Alx Oncology Inc. pulled down a $105 million series C equity financing to support the expansion into phase II trials with ALX-148, described as a next-generation CD47 myeloid checkpoint inhibitor, paired with other cancer therapeutics.
ALX-148 uses a “dead” Fc domain that does not bind to macrophages, thus reducing cytopenia and other toxicities associated with the class. “If you do what every other company does and simply go into this pathway with an antibody that has a functional Fc domain – and I’m defining function by the sequence that’s going to bind to the receptor on macrophages – if you go in with one molecule to do that, I think it’s a fool’s errand,” said Corey Goodman, Alx’s executive chairman and managing partner at Venbio Partners. “You are always going to be up against the difference of whether the macrophages are going to kill the cancer cell vs. whether they’re going to kill your own host cells. You’re always going to be up against this very narrow therapeutic index.”
Companies may “try to play games, titrate, dose and all of this mishigas,” but will run up against such bedevilments as anemia and thrombocytopenia if the Fc domain is active. “They’ll go with some different Fc domain, but all Fc domains, trust me, bind the Fc gamma receptor of macrophages. They may have eliminated binding to complement, this and that, but: Smokescreen. It all binds to the Fc receptor of macrophages,” which means researchers must resort to strategies such as alternative dosing schemes and selecting patients with very high red blood cells counts.
“You’re talking about terminal cancer patients,” he said. “These are often third-line, they’ve been through the kitchen sink, they’re within months of going to hospice. You have to cherry-pick patients who otherwise have normal hemoglobin levels.”
Vivo Capital was the lead investor in the series C round with other new investors including funds managed by Logos Capital, Janus Henderson, Foresite Capital, Cormorant Asset Management, BVF Partners and investor HBM Healthcare Investments. Existing investors Venbio and Lightstone Ventures also participated in the financing, Alx said.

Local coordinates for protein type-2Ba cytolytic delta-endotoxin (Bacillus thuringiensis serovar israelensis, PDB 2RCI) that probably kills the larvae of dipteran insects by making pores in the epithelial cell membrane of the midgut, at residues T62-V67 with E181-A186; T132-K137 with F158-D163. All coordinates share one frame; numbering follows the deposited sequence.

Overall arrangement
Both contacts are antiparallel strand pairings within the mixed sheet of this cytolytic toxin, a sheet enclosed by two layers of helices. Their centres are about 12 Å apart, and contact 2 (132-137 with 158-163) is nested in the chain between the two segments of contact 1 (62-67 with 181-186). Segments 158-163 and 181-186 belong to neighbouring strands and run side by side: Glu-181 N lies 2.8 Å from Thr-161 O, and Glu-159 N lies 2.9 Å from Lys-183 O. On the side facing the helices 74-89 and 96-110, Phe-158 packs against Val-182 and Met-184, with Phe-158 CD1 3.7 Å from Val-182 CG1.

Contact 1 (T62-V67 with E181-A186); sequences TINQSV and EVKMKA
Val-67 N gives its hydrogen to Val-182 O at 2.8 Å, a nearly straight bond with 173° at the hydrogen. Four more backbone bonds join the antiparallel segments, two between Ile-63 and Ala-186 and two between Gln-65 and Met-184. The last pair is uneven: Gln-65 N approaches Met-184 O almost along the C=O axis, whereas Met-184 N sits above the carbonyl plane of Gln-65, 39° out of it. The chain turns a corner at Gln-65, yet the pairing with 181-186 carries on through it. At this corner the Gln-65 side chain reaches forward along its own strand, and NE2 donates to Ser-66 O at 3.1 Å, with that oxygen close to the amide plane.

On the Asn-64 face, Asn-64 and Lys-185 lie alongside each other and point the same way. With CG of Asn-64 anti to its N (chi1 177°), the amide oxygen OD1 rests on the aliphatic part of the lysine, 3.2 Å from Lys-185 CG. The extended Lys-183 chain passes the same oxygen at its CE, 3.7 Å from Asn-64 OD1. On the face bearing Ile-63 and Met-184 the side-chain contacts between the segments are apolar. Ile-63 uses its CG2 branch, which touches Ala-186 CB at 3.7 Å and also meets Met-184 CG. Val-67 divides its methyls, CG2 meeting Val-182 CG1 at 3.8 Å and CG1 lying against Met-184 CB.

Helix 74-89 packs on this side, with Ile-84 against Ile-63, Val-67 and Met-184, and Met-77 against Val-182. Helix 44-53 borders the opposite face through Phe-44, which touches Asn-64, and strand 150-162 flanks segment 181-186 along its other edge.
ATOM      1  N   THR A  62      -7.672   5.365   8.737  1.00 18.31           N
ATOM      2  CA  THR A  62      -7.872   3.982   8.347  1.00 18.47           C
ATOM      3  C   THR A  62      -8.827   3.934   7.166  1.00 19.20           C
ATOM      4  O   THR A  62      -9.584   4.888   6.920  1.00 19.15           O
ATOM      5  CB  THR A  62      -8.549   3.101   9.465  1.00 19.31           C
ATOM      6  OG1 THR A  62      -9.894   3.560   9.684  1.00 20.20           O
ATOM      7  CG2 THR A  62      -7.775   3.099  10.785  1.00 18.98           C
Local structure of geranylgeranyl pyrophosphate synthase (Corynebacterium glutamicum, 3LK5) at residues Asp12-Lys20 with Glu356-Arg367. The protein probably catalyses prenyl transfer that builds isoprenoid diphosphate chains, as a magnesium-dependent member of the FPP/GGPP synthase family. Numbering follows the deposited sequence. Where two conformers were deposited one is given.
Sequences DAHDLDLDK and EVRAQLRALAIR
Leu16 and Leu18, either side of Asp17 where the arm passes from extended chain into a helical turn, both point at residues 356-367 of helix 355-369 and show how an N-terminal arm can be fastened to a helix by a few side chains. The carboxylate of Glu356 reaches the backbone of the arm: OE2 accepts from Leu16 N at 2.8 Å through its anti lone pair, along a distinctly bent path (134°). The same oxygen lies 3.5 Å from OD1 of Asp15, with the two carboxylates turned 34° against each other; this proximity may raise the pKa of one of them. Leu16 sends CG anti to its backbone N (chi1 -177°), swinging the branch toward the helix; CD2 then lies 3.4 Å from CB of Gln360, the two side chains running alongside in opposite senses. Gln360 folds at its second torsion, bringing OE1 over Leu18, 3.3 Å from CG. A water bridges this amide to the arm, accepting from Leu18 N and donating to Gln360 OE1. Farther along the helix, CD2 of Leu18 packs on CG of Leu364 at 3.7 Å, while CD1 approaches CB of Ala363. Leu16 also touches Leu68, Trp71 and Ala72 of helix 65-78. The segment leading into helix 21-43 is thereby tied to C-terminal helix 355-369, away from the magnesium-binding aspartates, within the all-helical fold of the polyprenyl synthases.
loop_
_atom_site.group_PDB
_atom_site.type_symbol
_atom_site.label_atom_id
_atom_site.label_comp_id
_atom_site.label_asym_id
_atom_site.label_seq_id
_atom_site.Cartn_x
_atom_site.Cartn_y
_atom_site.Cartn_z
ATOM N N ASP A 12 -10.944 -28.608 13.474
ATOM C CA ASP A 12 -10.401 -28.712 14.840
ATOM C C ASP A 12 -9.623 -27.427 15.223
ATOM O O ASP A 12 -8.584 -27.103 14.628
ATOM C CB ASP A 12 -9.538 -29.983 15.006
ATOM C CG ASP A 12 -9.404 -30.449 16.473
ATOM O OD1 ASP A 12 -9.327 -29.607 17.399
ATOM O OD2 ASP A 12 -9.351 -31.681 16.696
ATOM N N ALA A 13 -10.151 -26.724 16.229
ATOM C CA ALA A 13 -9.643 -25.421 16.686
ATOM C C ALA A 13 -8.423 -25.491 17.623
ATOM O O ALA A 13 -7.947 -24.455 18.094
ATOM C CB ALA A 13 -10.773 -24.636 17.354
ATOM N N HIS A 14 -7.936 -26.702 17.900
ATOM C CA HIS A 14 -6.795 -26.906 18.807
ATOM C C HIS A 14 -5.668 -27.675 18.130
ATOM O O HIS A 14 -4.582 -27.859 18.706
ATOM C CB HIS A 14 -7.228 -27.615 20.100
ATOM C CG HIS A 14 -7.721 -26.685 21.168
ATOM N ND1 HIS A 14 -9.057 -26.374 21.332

Alx, of Burlingame, Calif., “went 200-fold higher in monkeys, above the dose where everybody else was getting these serious side effects,” and turned up no toxicities, Goodman noted. “That was the indication to us that this hypothesis was working.” Three phase Ib trials – in non-Hodgkin lymphoma, gastric cancer, and head and neck cancer, 140 patients total – have been conducted so far. “The company found early on, before it even went into the clinic, that there was remarkable synergy between our agent and the adaptive immunity checkpoint pathway, PD-1 and PD-L1,” he said.
“There’s no reason to do it as one molecule,” Goodman added. “In fact, everybody else who made the mistake of going in with a molecule that had a functional Fc domain are all doing combination studies – combinations with anticancer antibodies, with checkpoints, with chemo. We argued very simply that the way to turn this into a real drug that wouldn’t have side effects [and] that you could combine with any other anticancer antibody, any other checkpoint inhibitor of the PD-1, PD-L1 family, any cancer agent, the way to do it was to separate those functions.”
Alx unveiled data at the latest meetings of the American Society of Clinical Oncology and the American Society of Hematology. “Of course, there’s even more complete data today that investors saw,” Goodman said. The company, started in 2015, was two-and-a-half years behind its CD47 competition, including Forty Seven Inc., of Menlo Park, Calif., and Cambridge, Mass.-based Trillium Therapeutics Inc. “They were already in the clinic,” he said. “We hadn’t even made our protein yet. We were able to catch up so effectively because we’re safe,” thanks to the dead Fc domain.
There’s one company doing work similar to Alx’s, though: Celgene Corp., now part of Bristol-Myers Squibb Co., of New York. Two summers ago, Goodman said, he was chatting with a Celgene exec who “turned to me over drinks and said, ‘Corey, you guys were right. The way to go after this is with a dead Fc. We’re going to become your competition.’” In 2019, Celgene entered the clinic with a compound “slightly different but [designed according to] the same principle.” Celgene’s antibody targets the SIRP alpha receptor. “We also have such antibodies. We’ve never taken them to the clinic because we’ve seen no difference vs. blocking the signal, the ligand. I assumed they were going to take their CD47 antibody and simply mutate the Fc domain. I can only guess they chose the [strategy] they did because the molecule they put in the clinic was ready to go,” he said.
“We don’t know what they’re seeing [in the study],” Goodman said. “They’re quite stealth, so when people write reviews about CD47, half the time I don’t even see them mention what Celgene/BMS is doing” in the space. “There’s no motivation for them to discuss it anywhere.” Alx is “still sorting out some of the details” of its phase II campaign, he said, noting that the series C round was oversubscribed. “At least one trial with liquid cancers” is planned, with a push likely in acute myeloid leukemia. “We’re trying to sort that out.” There will be at least one experiment with an anti-PD-1 checkpoint inhibitor, too. “It may very well be head and neck again, but we haven’t had the FDA discussions.” At least one if not more trials will involve cancer antibodies. “The more money we raise, the more trials we will do,” he said.